The Board continues to take a close interest in both domestic and international policy developments relevant to its work on financial market infrastructures (FMIs). Domestically, much of this work continues to be carried out collaboratively with other agencies of the Council of Financial Regulators (CFR). One important element has been the CFR's review of competition in clearing of Australian equities. Another important CFR workstream has been on resolution arrangements for FMIs, which aim to prepare for any event where an FMI suffered a severe shock to its viability and its own efforts to recover were unsuccessful. The government is currently consulting on a framework that would make the Bank the resolution authority for CS facilities, with an overarching objective to maintain overall stability in the financial system and an additional key objective to maintain the continuity of critical FMI services.

Given that many domestic supervisory and policy priorities relating to FMIs are a reflection of international regulatory developments, the Bank has remained strongly engaged in the international community's post-GFC work agenda. As the role of FMIs within the financial system has expanded, there is an increasing awareness of their growing systemic importance. This has been reflected in the development of an international CCP Workplan, which involves both the international committees with standard-setting responsibility for FMIs (the Committee on Payments and Market Infrastructures and the International Organization of Securities Commissions), and the committees with standard-setting responsibility for key participants of CCPs (the Basel Committee on Banking Supervision and standing committees of the Financial Stability Board, an international body that monitors and makes recommendations about the global financial system). The CCP Workplan is focusing on issues in the areas of CCP resilience, recovery and resolution, mirroring some of the matters on which the Board has focused in the domestic context.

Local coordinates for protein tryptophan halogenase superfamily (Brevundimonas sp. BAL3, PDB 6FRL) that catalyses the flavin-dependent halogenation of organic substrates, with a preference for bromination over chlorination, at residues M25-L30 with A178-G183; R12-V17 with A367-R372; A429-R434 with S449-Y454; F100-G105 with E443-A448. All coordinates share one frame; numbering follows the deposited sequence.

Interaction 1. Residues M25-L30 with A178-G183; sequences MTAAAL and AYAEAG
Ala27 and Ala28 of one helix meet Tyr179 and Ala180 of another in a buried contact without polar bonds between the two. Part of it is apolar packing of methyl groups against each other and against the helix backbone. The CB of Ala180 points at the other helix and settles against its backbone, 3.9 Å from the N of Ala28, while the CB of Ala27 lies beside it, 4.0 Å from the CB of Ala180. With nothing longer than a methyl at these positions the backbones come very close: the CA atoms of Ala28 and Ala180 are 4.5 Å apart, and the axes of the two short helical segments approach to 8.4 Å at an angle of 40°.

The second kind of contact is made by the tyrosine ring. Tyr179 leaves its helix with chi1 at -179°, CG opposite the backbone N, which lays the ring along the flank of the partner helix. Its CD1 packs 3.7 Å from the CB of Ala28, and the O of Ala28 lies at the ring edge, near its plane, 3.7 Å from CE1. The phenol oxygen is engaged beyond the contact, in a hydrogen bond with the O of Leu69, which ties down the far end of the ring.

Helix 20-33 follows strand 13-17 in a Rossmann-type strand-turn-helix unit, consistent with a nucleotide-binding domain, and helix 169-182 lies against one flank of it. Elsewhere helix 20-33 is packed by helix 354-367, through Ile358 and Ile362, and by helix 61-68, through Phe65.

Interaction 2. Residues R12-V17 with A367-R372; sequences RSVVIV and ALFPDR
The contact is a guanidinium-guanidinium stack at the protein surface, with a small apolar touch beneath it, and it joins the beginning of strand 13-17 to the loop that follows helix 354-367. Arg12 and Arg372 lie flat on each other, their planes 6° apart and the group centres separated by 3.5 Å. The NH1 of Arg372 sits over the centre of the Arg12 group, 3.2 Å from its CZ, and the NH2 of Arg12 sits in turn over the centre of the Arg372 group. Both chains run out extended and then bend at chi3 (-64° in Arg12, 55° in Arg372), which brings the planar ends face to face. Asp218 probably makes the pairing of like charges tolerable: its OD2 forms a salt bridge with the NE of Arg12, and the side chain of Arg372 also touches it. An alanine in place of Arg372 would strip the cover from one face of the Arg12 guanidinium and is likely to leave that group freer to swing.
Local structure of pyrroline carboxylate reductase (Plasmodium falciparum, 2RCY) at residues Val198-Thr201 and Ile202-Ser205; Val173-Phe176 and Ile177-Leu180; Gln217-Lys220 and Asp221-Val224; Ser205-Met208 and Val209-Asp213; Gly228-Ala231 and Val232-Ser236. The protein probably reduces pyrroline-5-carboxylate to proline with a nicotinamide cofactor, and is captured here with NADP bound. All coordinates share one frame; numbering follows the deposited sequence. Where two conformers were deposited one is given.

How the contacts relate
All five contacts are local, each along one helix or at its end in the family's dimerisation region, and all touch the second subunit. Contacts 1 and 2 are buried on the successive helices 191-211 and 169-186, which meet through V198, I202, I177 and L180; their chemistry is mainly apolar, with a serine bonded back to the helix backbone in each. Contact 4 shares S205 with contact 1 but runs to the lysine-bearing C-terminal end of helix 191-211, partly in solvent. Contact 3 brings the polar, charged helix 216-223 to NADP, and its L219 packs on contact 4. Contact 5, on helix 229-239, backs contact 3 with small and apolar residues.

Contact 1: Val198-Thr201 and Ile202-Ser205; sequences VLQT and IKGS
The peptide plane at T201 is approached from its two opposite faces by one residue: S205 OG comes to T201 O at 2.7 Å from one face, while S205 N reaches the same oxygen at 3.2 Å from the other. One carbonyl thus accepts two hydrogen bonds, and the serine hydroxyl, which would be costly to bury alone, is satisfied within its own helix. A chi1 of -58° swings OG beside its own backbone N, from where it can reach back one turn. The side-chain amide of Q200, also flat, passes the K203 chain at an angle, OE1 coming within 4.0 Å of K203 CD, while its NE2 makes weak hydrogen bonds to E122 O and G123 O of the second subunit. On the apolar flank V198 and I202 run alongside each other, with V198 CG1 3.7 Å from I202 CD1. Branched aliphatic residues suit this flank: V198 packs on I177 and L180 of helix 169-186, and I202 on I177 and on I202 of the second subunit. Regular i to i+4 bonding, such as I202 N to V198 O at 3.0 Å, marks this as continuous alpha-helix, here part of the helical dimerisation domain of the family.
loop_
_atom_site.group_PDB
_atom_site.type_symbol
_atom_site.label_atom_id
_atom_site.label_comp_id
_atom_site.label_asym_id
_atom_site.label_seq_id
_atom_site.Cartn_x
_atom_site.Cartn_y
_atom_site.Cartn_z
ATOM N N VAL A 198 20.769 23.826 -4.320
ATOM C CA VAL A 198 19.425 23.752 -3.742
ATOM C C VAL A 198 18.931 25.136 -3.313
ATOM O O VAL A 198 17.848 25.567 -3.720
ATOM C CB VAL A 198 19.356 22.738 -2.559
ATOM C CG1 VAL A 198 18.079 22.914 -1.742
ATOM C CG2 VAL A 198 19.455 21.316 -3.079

Once again the Board joins me in thanking the staff and management of the Bank for their work in helping the Board meet its mandate for efficiency, competition and controlling risk in the Australian payments system.

Signature of Glenn Stevens

Glenn Stevens
Chair, Payments System Board
5 September 2015